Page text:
Have you eaten Rujak? In simple terms, this dish is a spicy salad predominantly made with fresh fruit that is sweet, crunchy and cold.
Rujak is most often eaten during the *siang hours of the day, when the day is at its hottest. This spicy dish consists mostly of fruit (and some vegetables) and can be eaten as a snack in its own right, or occasionally as an accompaniment to a meal. Served with a dressing that includes all four basic tastes – sweet (manis), sour (asam), salty (asin) and bitter (pahit), Rujak is sold in restaurants, *warungs and most commonly by *kaki limas in Jakarta and in greater Indonesia.
However, Rujak is not exclusive to Indonesia. Varieties of Rujak can also be found widely throughout Malaysia and Singapore (where it is called, ‘Rojak’). As with Indonesian Rujak, the recipe varies according to location and availability of ingredients. For instance, Rujak prepared in places close to the sea often includes seafood such as cuttlefish, prawns, sea cucumber or octopus. The Balinese version of Rujak, ‘Rujak Kuah Pindang’, consists of a variety of tropical fruits; but instead of being dressed with the normal spicy sauce, the fruits are soaked in a spicy fish broth.
The Rujak that we are going to prepare today is a simple traditional Javanese recipe with the addition of a special ingredient, Bunga Kecombrang. More commonly known as the Torch Ginger flower, Kecombrang can be found shooting straight up from the ground in many tropical gardens and as its common name suggests, it is a member of the Ginger family. The bud of the waxy Kecombrang flower adds a sweet, flowery and piquant flavour to a dish and has the added benefit of being high in antioxidants and as well as possessing antibacterial properties.
When shredded, the Kecombrang bud behaves like a spice in salads and can be added to sauces and dips. Kecombrang can also mask strong fish flavours and is often added to fish curries, especially in *Nyonya cuisine. Most commonly, Kecombrang can be found in cuisine from Thailand, Malaysia, Singapore, and Indonesia, where the plant grows.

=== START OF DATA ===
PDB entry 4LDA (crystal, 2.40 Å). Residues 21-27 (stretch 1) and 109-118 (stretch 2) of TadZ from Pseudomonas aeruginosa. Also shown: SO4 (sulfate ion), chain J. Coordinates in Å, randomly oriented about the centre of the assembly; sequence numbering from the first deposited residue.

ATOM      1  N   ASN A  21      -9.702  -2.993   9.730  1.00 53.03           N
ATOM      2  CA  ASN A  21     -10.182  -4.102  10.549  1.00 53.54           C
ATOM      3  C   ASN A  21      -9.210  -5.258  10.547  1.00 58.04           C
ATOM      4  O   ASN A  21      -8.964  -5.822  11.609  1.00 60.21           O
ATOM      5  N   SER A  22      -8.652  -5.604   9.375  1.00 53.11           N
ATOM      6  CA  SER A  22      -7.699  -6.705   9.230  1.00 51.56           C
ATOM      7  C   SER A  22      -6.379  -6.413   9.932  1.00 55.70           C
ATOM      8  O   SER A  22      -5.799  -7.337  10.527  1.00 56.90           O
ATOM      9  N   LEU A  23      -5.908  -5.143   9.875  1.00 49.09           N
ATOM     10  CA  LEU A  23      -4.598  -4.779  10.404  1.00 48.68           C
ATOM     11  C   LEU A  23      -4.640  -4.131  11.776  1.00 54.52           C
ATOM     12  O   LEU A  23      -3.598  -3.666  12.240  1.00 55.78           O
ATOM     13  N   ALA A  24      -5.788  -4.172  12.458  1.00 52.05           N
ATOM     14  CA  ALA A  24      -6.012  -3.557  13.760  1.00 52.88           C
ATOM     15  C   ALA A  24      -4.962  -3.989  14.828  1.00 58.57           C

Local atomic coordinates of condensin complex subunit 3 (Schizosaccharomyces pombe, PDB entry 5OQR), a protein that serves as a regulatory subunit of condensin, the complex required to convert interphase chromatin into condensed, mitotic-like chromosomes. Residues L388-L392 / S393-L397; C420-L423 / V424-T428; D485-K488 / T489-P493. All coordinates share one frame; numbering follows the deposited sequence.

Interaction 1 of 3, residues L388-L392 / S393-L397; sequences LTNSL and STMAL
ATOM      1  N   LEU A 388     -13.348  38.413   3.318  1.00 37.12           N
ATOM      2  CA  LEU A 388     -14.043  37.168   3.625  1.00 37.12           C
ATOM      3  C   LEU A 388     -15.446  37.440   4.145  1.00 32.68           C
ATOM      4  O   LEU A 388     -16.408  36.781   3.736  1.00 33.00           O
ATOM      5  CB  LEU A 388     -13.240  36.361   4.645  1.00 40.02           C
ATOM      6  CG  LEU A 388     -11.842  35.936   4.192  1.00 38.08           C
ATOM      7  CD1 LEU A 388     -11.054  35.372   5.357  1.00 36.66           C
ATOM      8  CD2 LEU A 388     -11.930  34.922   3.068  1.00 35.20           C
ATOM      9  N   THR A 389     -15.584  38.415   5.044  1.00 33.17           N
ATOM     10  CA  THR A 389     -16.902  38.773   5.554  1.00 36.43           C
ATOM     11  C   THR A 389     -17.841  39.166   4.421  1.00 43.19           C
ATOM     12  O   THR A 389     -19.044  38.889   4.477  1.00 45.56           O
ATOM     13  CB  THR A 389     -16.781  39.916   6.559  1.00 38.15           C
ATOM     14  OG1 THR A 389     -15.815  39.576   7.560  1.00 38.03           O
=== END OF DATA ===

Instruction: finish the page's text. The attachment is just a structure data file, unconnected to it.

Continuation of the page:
In Jakarta, Bunga Kecombrang can be purchased at your local florist. On a weekly basis I drop in to see Pak Agus and Pak Mardi at my local *toko bunga and pick up four stems. I then put them in a vase at home; ready to enhance my cooking when required ( – and in the meantime, they make a pretty display in my living room).
Rujak – ajb Style
Mangga Muda (green mango)
Jeruk Bali (Asian pomelo)
Jambu Air (rose appe)
Other suggested fruit: starfruit (belimbing), ambarella (kedondong), papaya (pepaya), guava (jambu biji), raw sweet potato (ubi).
50g palm sugar (grated)
50g coconut sugar
2 medium chillis sliced finely (seeds removed if you don’t like too much heat)
1/4 tsp shrimp paste
30g tamarind paste
4 Tb hot water
1Tb lime juice (jeruk nipis)
Kecombrang (Torch Ginger flower) – finely sliced
1. Cut all salad ingredients into bit-sized chunks. Cover and place in refrigerator
2. To prepare the sauce, place tamarind paste in a heat-proof jug and add the hot water, stirring until dissolved
3. Strain the tamarind solution to remove seeds and place liquid in small bowl
4. In a food processor or using a traditional mortar and pestle (cobek ulek ulek) grind the sliced chills, sugars, shrimp paste and lime juice until smooth